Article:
Workplace Bullying Continues To Be A National Epidemic In Corporate World


 Story Tag Line: “National Surveys Reveal
Workplace Bullying Goes Unchecked”

Date: Aug.28, 2013

Ron Watkins
Organizational Behavior
Phone: 828-508-9140

Email: ron@mskyconsult.com                                                                       Word Count:   Approx. 560

Most Companies Have No Idea of the High Costs Associated With Workplace Bullies

ere you ever forced to work with someone who made you feel incompetent, inadequate, or stupid?  Perhaps he/she “brown-nosed” their supervisor but screamed at the staff as a means to control and paralyze any employee initiative.  These are just a few of the behaviors displayed by bullies in the workplace.  Other titles that describe the workplace bullies’ behavior might be “the screamer”, “two-headed snake” or, “queen bee”.  Even though they may have different names based on the emotional and psychological abuse the subordinates are forced to endure, the common purpose for the inappropriate behavior is to control their subordinates in whatever behavior tactics they deem appropriate.


 In a recent national poll by The Workplace Bullying Institute revealed that 37% of the U.S. workforce (or 54 million employees) have experienced workplace bullies at some time in their career. Anything that affects 37% of the public has to be classified an epidemic…but it’s a silent epidemic.  In a more recent national survey by The Workplace Bully Institute revealed a few of the following results:


·         The incidences of Workplace Bullying is four times greater than sexual harassment and discrimination combined

·         Women bullies tend to be gender bias in that 80% of the individuals singled out as victims tend to be other women while men tend to bully female victims 48% of the time

·         Some professions seem to generate more bullies than others. The study revealed that 94% of the women who were in the health care profession reported they had been bullied either verbally, emotionally abused, and even physically attacked sometime during, or currently, in their careers

·         Of those victims who reported the emotional and psychological abuse to upper management or the Human Resource Department that only 7% of the bullies were either sanctioned, reprimanded, or terminated as a result of the victims’  formal complaints


Companies are slow to realize the high costs of having office bullies in managerial positions nor do they seem to understand that bullying actually prevents work from getting done; trying to work in a toxic environment interferes with productivity which erodes a corporation’s profits.  These costs tend to fall into three major areas; the first is turnover.  It has been well documented that a company can expect to spend conservatively 1 ½  to 3 times the annual compensation to replace an existing management position. These figures are usually calculated only on the salary and benefits being offered to the new replacement.  The second area is the bully’s induced stress on the victims that result in behaviors manifested through psychological symptoms and/or physiological complaints as in Post-Traumatic Stress Disorder.  The third area is the actual lost productivity of a department as a result of having to endure the bully’s emotional abuse.  The daily atmosphere of low morale is cancerous and becomes evident in a number of sudden absentee days taken in the company.  For a medium to large organization these lost days can be quantified to approximately $750,000 annually in lost productivity and hard costs such as the hiring of temporary help.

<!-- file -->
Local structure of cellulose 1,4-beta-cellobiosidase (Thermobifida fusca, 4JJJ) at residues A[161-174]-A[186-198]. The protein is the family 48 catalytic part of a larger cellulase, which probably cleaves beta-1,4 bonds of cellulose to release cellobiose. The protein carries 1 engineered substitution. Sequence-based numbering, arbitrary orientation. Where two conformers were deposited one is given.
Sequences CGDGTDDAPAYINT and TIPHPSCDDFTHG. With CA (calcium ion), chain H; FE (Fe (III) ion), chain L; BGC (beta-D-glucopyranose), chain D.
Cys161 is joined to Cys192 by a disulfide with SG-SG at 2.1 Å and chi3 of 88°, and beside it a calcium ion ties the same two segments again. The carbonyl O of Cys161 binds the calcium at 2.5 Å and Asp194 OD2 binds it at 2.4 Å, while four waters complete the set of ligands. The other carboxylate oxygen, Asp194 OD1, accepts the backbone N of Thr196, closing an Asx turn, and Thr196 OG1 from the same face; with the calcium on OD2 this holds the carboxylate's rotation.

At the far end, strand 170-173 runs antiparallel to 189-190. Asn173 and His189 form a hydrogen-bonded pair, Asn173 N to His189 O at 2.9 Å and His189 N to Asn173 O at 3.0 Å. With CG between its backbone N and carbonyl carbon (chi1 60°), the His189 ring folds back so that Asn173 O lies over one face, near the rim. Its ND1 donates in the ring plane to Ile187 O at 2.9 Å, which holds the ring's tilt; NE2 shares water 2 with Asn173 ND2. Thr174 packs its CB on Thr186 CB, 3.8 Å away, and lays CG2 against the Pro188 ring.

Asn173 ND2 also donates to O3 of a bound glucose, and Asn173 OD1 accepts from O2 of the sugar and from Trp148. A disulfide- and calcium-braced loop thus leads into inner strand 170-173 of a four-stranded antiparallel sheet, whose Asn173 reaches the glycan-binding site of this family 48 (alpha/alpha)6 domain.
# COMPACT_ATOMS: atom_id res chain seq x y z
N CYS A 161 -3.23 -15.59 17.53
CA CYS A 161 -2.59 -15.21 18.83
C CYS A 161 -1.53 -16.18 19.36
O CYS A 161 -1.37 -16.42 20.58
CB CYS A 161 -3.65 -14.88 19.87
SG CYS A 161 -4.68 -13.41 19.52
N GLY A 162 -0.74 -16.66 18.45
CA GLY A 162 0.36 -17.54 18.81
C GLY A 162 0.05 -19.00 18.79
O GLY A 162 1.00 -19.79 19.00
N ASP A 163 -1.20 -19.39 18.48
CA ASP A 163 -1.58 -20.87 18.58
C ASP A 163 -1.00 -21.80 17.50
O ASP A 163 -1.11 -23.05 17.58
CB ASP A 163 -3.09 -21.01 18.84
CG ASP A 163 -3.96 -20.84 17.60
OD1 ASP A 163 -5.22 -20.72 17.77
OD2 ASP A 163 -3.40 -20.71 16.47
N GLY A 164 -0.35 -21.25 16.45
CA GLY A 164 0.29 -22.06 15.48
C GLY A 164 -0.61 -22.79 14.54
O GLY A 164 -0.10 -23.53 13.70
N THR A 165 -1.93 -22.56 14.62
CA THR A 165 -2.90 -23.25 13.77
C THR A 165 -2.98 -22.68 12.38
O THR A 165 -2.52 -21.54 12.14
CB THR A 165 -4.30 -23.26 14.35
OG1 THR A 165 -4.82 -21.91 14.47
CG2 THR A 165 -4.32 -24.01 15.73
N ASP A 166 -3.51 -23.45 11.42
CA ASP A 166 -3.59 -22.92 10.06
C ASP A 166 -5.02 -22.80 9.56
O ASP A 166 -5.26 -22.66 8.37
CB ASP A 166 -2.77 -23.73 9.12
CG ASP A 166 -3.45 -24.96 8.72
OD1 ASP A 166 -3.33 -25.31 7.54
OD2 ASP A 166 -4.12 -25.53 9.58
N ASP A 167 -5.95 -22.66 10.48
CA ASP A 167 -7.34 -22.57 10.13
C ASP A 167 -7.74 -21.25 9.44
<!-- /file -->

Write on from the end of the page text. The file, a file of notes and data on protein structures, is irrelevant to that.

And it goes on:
Bullies in the workplace continue to thrive for a number of reasons.  A few of the most common include (1.) The upper management rationalizes the problem as being “a personality conflict” ( 2.) It’s considered an H/R problem or ( 3.) The senior manager is inclined to shy away from confrontations or conflict. The good news is there is help available to ferret out the workplace bullies and deal with them.



About The Psychological Makeup of a Bully

1. The vast majority of bullies share two major deficiencies in their behavior. The primary deficiency is their incompetency at establishing and maintaining a sense of trust with their employees and secondly, is their inability to communicate clearly and appropriately as a manager.

2. Depending on the behaviors exhibited by a bully, a screaming bully tends to be insecure beneath his/her façade of inappropriate verbal attacks and temper tantrums that are not unlike those seen by a five year old.

3. Bullies become master manipulators in the workplace in order to avoid accountability for failures and problems or as a tactic in order to fulfill their narcissistic needs.

About Mountain Sky Consulting

Ron Watkins, President of Mountain Sky Consulting (MSC), earned his undergraduate degree in Clinical Psychology at Heidelberg University followed by his graduate degree from Ball State University in the field of Behavioral Psychology.  His 25 years in Organizational Behavior and his skills in the areas of psychometrics, succession planning, conflict resolution and, leadership development has positioned him uniquely to deal with workplace bullies.  The objective of MSC is to partner with upper management  to solve the problem.  MSC can help properly identify workplace bullies, deal with them, address the resulting trauma to the victims and help the company realize the tremendous monetary savings that can be gained through resolution of their bullying problem.